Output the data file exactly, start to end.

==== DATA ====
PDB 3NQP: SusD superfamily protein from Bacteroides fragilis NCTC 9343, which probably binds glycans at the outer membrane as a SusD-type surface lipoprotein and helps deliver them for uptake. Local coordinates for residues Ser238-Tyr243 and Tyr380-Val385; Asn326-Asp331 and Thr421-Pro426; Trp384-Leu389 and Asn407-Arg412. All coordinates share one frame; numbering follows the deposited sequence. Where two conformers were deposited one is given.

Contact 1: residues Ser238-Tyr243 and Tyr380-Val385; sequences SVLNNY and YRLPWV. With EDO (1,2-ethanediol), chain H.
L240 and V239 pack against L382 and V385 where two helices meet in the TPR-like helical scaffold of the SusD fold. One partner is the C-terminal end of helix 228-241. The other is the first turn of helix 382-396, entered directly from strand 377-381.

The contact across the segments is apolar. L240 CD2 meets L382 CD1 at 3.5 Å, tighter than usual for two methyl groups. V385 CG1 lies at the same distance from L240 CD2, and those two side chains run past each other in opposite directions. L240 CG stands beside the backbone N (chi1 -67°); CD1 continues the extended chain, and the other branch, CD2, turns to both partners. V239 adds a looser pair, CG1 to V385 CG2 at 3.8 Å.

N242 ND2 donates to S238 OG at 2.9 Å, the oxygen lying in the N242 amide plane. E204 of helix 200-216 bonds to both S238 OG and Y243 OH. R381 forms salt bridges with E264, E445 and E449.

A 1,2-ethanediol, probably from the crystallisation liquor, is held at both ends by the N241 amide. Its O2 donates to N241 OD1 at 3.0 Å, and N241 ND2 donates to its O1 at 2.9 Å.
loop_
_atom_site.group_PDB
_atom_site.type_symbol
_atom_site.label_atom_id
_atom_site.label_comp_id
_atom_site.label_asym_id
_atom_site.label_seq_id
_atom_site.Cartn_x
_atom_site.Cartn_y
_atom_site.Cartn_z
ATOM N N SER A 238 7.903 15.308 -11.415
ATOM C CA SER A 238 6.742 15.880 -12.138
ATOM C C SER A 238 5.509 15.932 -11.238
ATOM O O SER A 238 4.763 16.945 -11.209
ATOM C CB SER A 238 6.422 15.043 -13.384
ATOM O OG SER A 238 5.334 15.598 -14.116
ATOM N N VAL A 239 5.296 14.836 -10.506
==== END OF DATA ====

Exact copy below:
PDB 3NQP: SusD superfamily protein from Bacteroides fragilis NCTC 9343, which probably binds glycans at the outer membrane as a SusD-type surface lipoprotein and helps deliver them for uptake. Local coordinates for residues Ser238-Tyr243 and Tyr380-Val385; Asn326-Asp331 and Thr421-Pro426; Trp384-Leu389 and Asn407-Arg412. All coordinates share one frame; numbering follows the deposited sequence. Where two conformers were deposited one is given.

Contact 1: residues Ser238-Tyr243 and Tyr380-Val385; sequences SVLNNY and YRLPWV. With EDO (1,2-ethanediol), chain H.
L240 and V239 pack against L382 and V385 where two helices meet in the TPR-like helical scaffold of the SusD fold. One partner is the C-terminal end of helix 228-241. The other is the first turn of helix 382-396, entered directly from strand 377-381.

The contact across the segments is apolar. L240 CD2 meets L382 CD1 at 3.5 Å, tighter than usual for two methyl groups. V385 CG1 lies at the same distance from L240 CD2, and those two side chains run past each other in opposite directions. L240 CG stands beside the backbone N (chi1 -67°); CD1 continues the extended chain, and the other branch, CD2, turns to both partners. V239 adds a looser pair, CG1 to V385 CG2 at 3.8 Å.

N242 ND2 donates to S238 OG at 2.9 Å, the oxygen lying in the N242 amide plane. E204 of helix 200-216 bonds to both S238 OG and Y243 OH. R381 forms salt bridges with E264, E445 and E449.

A 1,2-ethanediol, probably from the crystallisation liquor, is held at both ends by the N241 amide. Its O2 donates to N241 OD1 at 3.0 Å, and N241 ND2 donates to its O1 at 2.9 Å.
loop_
_atom_site.group_PDB
_atom_site.type_symbol
_atom_site.label_atom_id
_atom_site.label_comp_id
_atom_site.label_asym_id
_atom_site.label_seq_id
_atom_site.Cartn_x
_atom_site.Cartn_y
_atom_site.Cartn_z
ATOM N N SER A 238 7.903 15.308 -11.415
ATOM C CA SER A 238 6.742 15.880 -12.138
ATOM C C SER A 238 5.509 15.932 -11.238
ATOM O O SER A 238 4.763 16.945 -11.209
ATOM C CB SER A 238 6.422 15.043 -13.384
ATOM O OG SER A 238 5.334 15.598 -14.116
ATOM N N VAL A 239 5.296 14.836 -10.506